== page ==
LAMB: You ever feel squeezed by people who give you money to support you, to take their point of view?
Ms. SHLAES: No. No, well I think that--that you know, you have to look at it and say, `They probably wouldn't have given me this grant had I not been a free marketeer.' But I am a free marketeer, and they're free marketeers. We might advocate wildly different solutions. For example, I'm for a flat tax--not all these groups are for a flat tax.
LAMB: Now this is a line that's in the back. It--anybody that's seen our show has seen your boss, Bob Bartley, before, but you want to--I want you to explain this one: `"The Greedy Hand" is merely the most recent of the outpourings provoked by his silences.'
Ms. SHLAES: I'm talking here about the noble editor of The Wall Street Journal, Robert Bartley, who is a taciturn man, and he is not a take-you-out-to-lunch kind of boss, he doesn't communicate too much and, nonetheless, he is a great teacher, in this instance, a great tax teacher, because in his book, "The Seven Fat Years," he describes the importance of taxation in the prosperity of the 1980s. So I'm his student, and we--we all feel very devoted to him, and somehow, because he's quiet, we've even more devoted to him.
LAMB: Now what do you do when he gives you the silent treatment?
Ms. SHLAES: I try to figure out what the right thing to do is.
LAMB: Have you ever--but have you ever seen anybody--I mean, how many members are there on the editorial board?
Ms. SHLAES: I don't know, about 10, is it?
LAMB: And--and when you first get the silent treatment, and the first--do you see people do funny things in order to fill in the blanks?
Ms. SHLAES: Yes, but also, you know, you can disagree with him. I mean, there are certain issues I've disagreed with him on. For example, the euro, I've disagreed with him on, and he's a great person to disagree with, because he respects disagreement.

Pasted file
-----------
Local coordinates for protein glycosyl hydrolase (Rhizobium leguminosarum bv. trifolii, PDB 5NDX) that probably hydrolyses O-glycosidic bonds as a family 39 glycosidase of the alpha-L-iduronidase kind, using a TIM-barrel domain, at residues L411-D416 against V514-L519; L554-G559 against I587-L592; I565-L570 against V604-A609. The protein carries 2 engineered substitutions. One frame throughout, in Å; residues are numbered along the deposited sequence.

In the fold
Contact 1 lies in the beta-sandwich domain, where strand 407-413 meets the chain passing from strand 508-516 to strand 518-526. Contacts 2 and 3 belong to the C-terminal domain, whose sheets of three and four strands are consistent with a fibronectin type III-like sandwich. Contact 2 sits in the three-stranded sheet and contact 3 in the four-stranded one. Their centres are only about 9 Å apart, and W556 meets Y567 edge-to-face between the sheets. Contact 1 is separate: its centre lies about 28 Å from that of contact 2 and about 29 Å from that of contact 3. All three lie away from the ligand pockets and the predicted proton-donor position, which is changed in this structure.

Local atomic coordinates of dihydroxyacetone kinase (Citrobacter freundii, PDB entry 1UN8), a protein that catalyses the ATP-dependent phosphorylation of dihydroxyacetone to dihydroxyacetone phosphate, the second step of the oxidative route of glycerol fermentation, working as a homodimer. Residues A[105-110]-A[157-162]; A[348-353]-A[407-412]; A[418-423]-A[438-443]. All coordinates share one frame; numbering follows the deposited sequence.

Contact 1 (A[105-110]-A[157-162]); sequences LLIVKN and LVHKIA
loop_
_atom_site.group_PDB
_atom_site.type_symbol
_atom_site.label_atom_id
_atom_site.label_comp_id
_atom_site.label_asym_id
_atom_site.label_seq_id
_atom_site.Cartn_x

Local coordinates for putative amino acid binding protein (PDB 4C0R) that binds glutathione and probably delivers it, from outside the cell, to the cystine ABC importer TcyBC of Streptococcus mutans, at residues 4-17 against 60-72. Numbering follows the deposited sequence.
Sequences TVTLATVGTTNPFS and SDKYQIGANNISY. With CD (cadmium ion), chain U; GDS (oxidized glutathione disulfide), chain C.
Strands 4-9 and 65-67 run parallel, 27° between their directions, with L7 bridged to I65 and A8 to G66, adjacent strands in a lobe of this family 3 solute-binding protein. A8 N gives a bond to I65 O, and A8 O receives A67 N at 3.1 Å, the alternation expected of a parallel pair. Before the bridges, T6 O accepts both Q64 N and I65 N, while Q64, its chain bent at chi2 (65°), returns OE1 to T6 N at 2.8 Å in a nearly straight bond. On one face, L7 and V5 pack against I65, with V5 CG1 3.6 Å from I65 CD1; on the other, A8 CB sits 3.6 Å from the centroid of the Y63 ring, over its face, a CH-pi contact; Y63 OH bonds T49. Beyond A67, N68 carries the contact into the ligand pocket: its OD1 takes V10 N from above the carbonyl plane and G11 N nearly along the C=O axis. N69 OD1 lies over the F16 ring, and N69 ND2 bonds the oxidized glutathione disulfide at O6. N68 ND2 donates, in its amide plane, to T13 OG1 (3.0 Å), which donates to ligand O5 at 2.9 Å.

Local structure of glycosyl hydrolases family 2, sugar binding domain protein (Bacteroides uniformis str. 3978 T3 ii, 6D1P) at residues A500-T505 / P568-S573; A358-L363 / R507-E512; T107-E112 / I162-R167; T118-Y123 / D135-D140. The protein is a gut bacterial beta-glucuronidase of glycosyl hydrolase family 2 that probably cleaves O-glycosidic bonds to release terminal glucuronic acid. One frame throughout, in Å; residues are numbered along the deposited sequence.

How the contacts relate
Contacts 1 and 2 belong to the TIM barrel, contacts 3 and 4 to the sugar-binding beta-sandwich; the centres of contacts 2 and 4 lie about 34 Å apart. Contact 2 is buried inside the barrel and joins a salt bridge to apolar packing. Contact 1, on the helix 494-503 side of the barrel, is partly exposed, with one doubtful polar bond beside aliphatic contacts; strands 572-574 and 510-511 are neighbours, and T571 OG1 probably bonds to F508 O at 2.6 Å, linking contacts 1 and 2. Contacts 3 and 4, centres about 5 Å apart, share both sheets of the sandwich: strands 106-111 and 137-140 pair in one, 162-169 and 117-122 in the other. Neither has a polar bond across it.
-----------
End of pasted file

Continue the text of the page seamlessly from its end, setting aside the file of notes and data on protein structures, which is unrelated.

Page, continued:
LAMB: Do you ever joke with him about his silences?
Ms. SHLAES: Yes, in fact at roasts, that's big--topic A. Paul Gigot, my colleague, gave wonderful remarks at a recent roast about Bartley's silences.
LAMB: How does the editorial board work for you, and how many do you write in a given week?
Ms. SHLAES: Well, right now I write fewer than normally, but in 1996, for example, I wrote between 60 and 70 that year, I believe. I don't have the numbers in front of me, so--there are 50 weeks in a year, it's--it's a little bit over one, sometimes two. I think we can do more. It's a wonderful place--there's not a lot of direction. Most of the ideas that I've come up with, I've come up with myself. We don't fight a lot. It's a very quiet place. My first job was at the New Republic, where people would talk--rat, rat, rat, rat, rat--in the meetings, lots of--this was like McLaughlin Group. The Journal is known for its silences at its board meetings. We don't yap around too much. Things seem to happen without discussion, and that's part of the magic of the place.